Thursday, 24 March 2011

Matt & Kim @ The Relentless Garage, London. 23/3/11

Matt & Kim are an exciteable pair at the best of times, but tonight is a pretty special night for the Brooklyn duo. It's the first show in the UK that they've managed to sell out in advance and they seem just as eager to start playing as the audience are to start dancing. Their growing popularity seems to be mainly an old school word of mouth affair. Apart from popping up as background music on a few US tv shows and computer games there isn't any huge marketing spend at work here.

Their basic setup has stayed the same throughout their seven years of playing live together. Matt plays some fairly simplistic keyboard riffs whilst Kim lays down the beats on her pretty minimal drum kit/climbing frame, but these simple tunes reach a whole new level when played live due to the wild enthusiasm that the pair display at their shows. This frantic exuberance certainly seems to rubs off on the crowd. The whole venue has turned into one big party, which only serves to fuel the antics on stage. During the course of the evening we witness them leaping around like maniacs, dancing like strippers, standing on their instruments, crowd surfing and even crowd walking.

The set itself is a good mix of tracks form across the three studio albums with some cheesy covers thrown in to the mix (Better Off Alone, Sweet Child O' Mine and Just A Friend to name a few) and by the time the set ends with the final notes of "Daylight" the entire audience is one big sweaty mess. At this point the duo decide to join them for a "dance off". I'd imagine that they won.

Tuesday, 30 November 2010

Get Well Soon / Ben Sollee and Daniel Martin Moore @ The Relentless Garage, London. 29/11/10

Ben Sollee and Daniel Martin Moore make quite a refreshing change from your average self-absorbed acts. Here we have a live duo who have made an album, along with Jim James (or Yim Yames as he likes to be known these days) to raise awareness of Mountaintop Removal coal mining in their home state of Kentucky. Their sound is a pretty basic folk affair, but the rather original cello style of Ben gives the tunes the distinction needed to keep the attention of the crowd.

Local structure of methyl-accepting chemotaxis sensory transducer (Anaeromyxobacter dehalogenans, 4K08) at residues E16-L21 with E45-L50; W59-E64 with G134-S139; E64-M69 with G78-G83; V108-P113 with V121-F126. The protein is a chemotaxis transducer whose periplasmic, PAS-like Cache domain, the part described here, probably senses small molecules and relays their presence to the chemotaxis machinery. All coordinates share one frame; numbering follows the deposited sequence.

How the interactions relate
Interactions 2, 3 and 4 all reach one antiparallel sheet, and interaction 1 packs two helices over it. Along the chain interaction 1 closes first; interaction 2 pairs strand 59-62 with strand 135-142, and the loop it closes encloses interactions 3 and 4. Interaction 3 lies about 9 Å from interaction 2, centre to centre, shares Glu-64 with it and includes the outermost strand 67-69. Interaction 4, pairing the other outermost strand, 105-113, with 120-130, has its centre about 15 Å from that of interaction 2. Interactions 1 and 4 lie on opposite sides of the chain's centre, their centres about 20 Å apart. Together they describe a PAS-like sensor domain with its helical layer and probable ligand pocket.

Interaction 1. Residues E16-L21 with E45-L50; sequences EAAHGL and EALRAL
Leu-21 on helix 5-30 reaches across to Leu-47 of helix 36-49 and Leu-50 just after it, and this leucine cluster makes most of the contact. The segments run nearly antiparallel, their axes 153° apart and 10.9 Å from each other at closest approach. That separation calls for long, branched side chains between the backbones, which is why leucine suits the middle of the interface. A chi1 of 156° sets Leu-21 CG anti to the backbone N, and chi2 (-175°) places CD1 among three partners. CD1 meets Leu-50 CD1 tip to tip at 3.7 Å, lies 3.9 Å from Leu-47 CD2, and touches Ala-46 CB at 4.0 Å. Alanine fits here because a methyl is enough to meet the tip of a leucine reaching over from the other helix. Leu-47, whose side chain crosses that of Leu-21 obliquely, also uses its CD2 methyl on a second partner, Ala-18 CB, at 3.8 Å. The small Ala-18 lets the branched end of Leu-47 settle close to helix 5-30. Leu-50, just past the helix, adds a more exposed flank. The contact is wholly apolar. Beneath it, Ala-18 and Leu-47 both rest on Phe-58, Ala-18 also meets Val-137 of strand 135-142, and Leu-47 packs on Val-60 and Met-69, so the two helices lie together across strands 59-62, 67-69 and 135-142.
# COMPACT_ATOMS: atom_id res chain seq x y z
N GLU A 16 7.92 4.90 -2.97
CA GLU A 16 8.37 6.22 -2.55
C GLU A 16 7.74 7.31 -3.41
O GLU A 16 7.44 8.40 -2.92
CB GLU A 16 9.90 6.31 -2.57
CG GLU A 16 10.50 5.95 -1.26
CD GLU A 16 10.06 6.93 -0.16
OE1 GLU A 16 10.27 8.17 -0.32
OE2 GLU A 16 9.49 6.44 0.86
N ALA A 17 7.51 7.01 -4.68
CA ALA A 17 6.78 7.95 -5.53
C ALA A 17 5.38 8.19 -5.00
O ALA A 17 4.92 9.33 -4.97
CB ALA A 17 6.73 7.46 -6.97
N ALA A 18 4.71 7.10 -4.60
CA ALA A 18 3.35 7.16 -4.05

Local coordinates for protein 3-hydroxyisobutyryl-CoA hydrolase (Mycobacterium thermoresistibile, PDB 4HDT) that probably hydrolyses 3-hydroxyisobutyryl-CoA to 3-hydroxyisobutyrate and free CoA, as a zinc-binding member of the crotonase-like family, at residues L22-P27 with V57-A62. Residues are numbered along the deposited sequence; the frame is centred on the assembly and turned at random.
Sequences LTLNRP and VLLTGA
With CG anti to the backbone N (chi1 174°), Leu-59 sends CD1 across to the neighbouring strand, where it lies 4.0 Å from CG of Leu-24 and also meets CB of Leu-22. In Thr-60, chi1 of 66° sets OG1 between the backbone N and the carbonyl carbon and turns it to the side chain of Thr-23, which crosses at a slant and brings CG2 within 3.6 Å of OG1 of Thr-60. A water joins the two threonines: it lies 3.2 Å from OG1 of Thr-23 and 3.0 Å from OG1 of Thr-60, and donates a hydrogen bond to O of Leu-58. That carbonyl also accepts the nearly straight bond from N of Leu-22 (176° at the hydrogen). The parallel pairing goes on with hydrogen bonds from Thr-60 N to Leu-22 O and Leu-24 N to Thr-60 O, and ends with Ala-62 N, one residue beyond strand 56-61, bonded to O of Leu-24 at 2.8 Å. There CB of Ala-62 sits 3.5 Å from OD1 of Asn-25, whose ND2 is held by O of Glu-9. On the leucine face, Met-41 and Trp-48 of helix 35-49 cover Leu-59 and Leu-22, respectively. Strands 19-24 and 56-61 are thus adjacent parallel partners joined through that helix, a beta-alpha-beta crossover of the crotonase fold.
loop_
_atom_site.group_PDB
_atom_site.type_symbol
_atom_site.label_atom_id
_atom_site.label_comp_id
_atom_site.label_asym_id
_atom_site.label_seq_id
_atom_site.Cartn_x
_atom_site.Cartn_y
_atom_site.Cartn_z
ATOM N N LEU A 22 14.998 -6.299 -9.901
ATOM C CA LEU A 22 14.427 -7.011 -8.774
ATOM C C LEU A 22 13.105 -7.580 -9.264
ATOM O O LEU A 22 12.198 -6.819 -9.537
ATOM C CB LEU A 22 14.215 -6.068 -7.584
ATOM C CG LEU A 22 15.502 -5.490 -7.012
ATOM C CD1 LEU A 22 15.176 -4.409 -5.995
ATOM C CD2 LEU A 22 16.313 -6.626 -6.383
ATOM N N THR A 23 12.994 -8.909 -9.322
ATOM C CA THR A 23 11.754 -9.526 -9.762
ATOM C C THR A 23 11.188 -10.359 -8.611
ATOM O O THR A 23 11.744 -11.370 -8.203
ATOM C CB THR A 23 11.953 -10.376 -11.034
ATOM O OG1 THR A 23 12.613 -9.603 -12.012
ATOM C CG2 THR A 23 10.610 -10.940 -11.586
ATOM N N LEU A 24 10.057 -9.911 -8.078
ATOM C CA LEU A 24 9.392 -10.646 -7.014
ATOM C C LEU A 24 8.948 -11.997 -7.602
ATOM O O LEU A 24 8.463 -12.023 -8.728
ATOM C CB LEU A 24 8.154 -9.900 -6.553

Get Well Soon, on the other hand, are big fans of the grandiose. From overly long song titles (they open with We Are Safe Inside While They Burn Down Our House) to some epic instrumentation – they hit us with the kind of dynamics and emotion that fans of Arcade Fire and The Dears are quite accustomed to. The set is a very much centred on the Vexations album, with just the odd nod back to their previous opus. Singer Konstantin Gropper keeps things running smoothly, with his backing ensemble swapping between a myriad of wood, brass and electrics. The 90 minute set seems to fly by and, after finishing with a blistering version of If My Hat Is Missing I Have Gone Hunting, then they are gone. We, however, are dumped back outside into sub-zero temperatures and tube strike hell.

Tuesday, 26 January 2010

Memory Tapes @ The Social, London. 19/1/10

My second show of 2010 is the 2nd ever for Memory Tapes. Despite having caused quite a buzz since the U.S. release of “Seek Magic”, it’s for the U.K. release that Dayve Hawk has finally unleashed his electronic pop project into the live arena. Not that you can really describe The Social as an arena, but it’s the perfect size for the minimal set up that Hawk and his drummer Matt Maraldo (from his previous band, “Hail Social”) require. Hawk takes care of vocals and guitar whilst a trusty macbook provides everything else that they need.

The set starts off quite tame, with a lot of the slower tracks from the album loaded towards the front. Things soon start to pick up though, and by the time they play “Bicycle” they have well and truly hit their stride. The vocals also start a bit wobbly, but improve as the show goes on. You are still left with the impression, though, that Dayve Hawk would much rather be anywhere else but under the spotlight. Just as things start to peak (both in confidence and energy), it’s all over. The band leave and let the Mac provide us with an outro. It may have only lasted a little over 30 minutes, but (for a 2nd ever show) it hinted towards an exciting future.

Sunday, 25 October 2009

Crippled Black Phoenix @ Dingwalls, London. 14/9/09

It’s very busy in London tonight, gig-wise. There are at least 6 shows (that I know of) that I could happily be attending If I wasn’t at this one. I’m hoping this is the reason for the venue being painfully thin on punters. It still seems odd, especially as Crippled Black Phoenix (in spite of being English) are not a band who tour all that frequently. It’s a month shy of two years since their last London show. Hopefully the lack of bodies will not mean an atmosphere free evening.